Why You Can’t Afford to Ignore Artificial Intelligence AnymoreJan 27, 2023
Think Artificial Intelligence isn’t relevant to you? Think again.
Artificial intelligence (AI) isn’t a new concept; the term was coined in 1956.
Thinking, talking—and sometimes malevolent—machines have been featured in popular culture since the late 1960s in movies like 2001: A Space Odyssey (1968) and television shows like Star Trek (1966).
Yet while familiar, the mainstream idea has remained largely in the realm of science fiction: something that may happen someday.
Those who work in analytic professions have become more aware of significant advances in AI in recent years, both in its ability to understand the nuances in natural language (NLP) as well as the ability to process large, complex datasets to derive ever-better predictions.
But there had yet to be broadly disseminated AI applications that could be used by anyone, in everyday life.
If you’ve been ignoring recent headlines about a new AI release from OpenAI called ChatGPT3, it’s probably time to start paying attention.
It can do your work.
Sometimes better and faster than you can.
It can answer questions, be creative, solve equations, explain complicated concepts, write essays, and even write poetry.
In fact, AI is likely to have a significant impact on the day-to-day lives of white collar workers in the next five years.
Some ways that AI may alter the work of white-collar workers include:
- Automation of repetitive tasks: AI systems can be trained to perform repetitive tasks such as data entry, scheduling, and customer service, freeing up white-collar workers to focus on more complex and higher-level tasks.
- Improved efficiency: AI-powered tools can help white-collar workers to complete tasks faster and more accurately, increasing productivity and reducing errors.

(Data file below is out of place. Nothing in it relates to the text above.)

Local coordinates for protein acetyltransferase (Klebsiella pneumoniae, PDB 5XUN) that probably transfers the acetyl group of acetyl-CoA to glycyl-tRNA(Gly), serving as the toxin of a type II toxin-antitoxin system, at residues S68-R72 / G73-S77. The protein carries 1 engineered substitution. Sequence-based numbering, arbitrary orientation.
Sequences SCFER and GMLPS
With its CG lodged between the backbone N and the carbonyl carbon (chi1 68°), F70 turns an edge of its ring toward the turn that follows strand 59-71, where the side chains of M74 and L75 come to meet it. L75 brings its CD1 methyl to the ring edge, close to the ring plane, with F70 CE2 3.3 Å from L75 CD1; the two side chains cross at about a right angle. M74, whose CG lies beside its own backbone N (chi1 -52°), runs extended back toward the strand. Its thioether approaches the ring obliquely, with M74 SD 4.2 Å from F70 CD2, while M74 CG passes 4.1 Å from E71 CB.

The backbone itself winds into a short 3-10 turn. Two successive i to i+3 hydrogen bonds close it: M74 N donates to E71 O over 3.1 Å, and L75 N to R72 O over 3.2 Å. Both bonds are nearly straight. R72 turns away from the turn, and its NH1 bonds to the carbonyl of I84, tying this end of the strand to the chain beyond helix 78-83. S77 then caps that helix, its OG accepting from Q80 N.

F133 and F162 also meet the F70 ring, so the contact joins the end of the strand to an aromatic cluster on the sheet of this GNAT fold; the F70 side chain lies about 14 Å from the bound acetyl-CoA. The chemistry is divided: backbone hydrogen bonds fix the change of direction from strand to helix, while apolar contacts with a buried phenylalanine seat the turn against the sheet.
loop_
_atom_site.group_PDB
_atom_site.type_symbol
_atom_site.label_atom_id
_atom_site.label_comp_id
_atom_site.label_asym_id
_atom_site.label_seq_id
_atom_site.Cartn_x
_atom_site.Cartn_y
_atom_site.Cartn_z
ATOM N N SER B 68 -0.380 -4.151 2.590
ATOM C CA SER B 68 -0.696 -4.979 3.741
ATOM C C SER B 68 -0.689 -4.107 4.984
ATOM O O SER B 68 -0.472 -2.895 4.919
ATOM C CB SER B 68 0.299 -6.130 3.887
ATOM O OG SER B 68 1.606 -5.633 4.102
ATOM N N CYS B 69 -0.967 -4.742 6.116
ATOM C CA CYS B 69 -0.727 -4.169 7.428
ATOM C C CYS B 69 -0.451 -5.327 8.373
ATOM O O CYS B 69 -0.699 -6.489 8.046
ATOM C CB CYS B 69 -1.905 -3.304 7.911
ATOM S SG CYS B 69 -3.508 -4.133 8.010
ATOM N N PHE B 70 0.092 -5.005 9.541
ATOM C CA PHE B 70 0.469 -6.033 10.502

- Augmented decision making: AI systems can provide real-time insights and recommendations to white-collar workers, helping them to make better and more informed decisions.
- Virtual assistance: AI-powered virtual assistants can help white-collar workers to manage their emails, schedule, and other administrative tasks, allowing them to focus on more important work.
- Remote work: AI-powered remote work tools can facilitate the work of white-collar workers who are working remotely, such as video conferencing, online collaboration, and virtual meetings.
- Advanced analytics: AI can provide advanced analytics that can help white-collar workers to make predictions, identify trends, and make data-driven decisions.
Oh, and by the way, the list above was generated by ChatGPT in less than a minute after I asked it how AI would change work in the next five years.
Like I just did, students are already using it write essays—though the result is not always accurate)—prompting some school boards to ban their use and others to rethink how education will look in this new era when we incorporate AI into teaching.
The year 2022 was a tipping point for AI, where ChatGPT and others finally passed the Turing test, which is the ability to interact intelligently, indistinguishable from a human.
It not only can give information, but also do it in a specified writing style (blog, tweet, academic abstract).
Further, ChatGPT can interact with social awareness.
It can respond politely or empathetically but will decline to be snarky when asked.
When I requested a humorous email, it did so, but also cautioned me that depending on the work culture and your relationship with the coworker, a recipient could take it the wrong way.
Last week, a CEO discussed how AI is now part of his regular routine, using it to create emails, write his speeches in an upbeat tone, and even to sort through important strategic questions.